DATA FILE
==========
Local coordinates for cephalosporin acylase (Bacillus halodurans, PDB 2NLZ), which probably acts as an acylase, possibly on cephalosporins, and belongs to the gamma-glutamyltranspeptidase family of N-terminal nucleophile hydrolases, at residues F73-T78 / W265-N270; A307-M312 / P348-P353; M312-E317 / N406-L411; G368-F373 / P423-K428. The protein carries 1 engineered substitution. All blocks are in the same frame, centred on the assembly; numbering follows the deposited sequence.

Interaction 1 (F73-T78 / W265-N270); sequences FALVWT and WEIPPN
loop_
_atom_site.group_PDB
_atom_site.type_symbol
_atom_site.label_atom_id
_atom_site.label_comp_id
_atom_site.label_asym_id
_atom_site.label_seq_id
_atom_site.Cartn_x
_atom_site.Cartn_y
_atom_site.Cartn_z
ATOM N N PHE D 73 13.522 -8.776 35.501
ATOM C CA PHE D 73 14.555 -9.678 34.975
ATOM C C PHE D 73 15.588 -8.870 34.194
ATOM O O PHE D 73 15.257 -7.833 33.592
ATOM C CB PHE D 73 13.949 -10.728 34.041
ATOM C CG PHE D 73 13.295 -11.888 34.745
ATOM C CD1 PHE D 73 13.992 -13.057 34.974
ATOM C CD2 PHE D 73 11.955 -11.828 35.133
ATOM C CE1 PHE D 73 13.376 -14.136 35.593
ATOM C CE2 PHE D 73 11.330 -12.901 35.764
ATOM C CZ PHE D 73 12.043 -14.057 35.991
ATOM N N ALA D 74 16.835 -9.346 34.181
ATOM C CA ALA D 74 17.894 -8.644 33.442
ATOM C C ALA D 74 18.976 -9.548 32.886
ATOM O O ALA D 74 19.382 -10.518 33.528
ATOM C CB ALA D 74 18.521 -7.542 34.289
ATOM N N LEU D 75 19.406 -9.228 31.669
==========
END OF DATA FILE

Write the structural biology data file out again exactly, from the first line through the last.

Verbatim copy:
Local coordinates for cephalosporin acylase (Bacillus halodurans, PDB 2NLZ), which probably acts as an acylase, possibly on cephalosporins, and belongs to the gamma-glutamyltranspeptidase family of N-terminal nucleophile hydrolases, at residues F73-T78 / W265-N270; A307-M312 / P348-P353; M312-E317 / N406-L411; G368-F373 / P423-K428. The protein carries 1 engineered substitution. All blocks are in the same frame, centred on the assembly; numbering follows the deposited sequence.

Interaction 1 (F73-T78 / W265-N270); sequences FALVWT and WEIPPN
loop_
_atom_site.group_PDB
_atom_site.type_symbol
_atom_site.label_atom_id
_atom_site.label_comp_id
_atom_site.label_asym_id
_atom_site.label_seq_id
_atom_site.Cartn_x
_atom_site.Cartn_y
_atom_site.Cartn_z
ATOM N N PHE D 73 13.522 -8.776 35.501
ATOM C CA PHE D 73 14.555 -9.678 34.975
ATOM C C PHE D 73 15.588 -8.870 34.194
ATOM O O PHE D 73 15.257 -7.833 33.592
ATOM C CB PHE D 73 13.949 -10.728 34.041
ATOM C CG PHE D 73 13.295 -11.888 34.745
ATOM C CD1 PHE D 73 13.992 -13.057 34.974
ATOM C CD2 PHE D 73 11.955 -11.828 35.133
ATOM C CE1 PHE D 73 13.376 -14.136 35.593
ATOM C CE2 PHE D 73 11.330 -12.901 35.764
ATOM C CZ PHE D 73 12.043 -14.057 35.991
ATOM N N ALA D 74 16.835 -9.346 34.181
ATOM C CA ALA D 74 17.894 -8.644 33.442
ATOM C C ALA D 74 18.976 -9.548 32.886
ATOM O O ALA D 74 19.382 -10.518 33.528
ATOM C CB ALA D 74 18.521 -7.542 34.289
ATOM N N LEU D 75 19.406 -9.228 31.669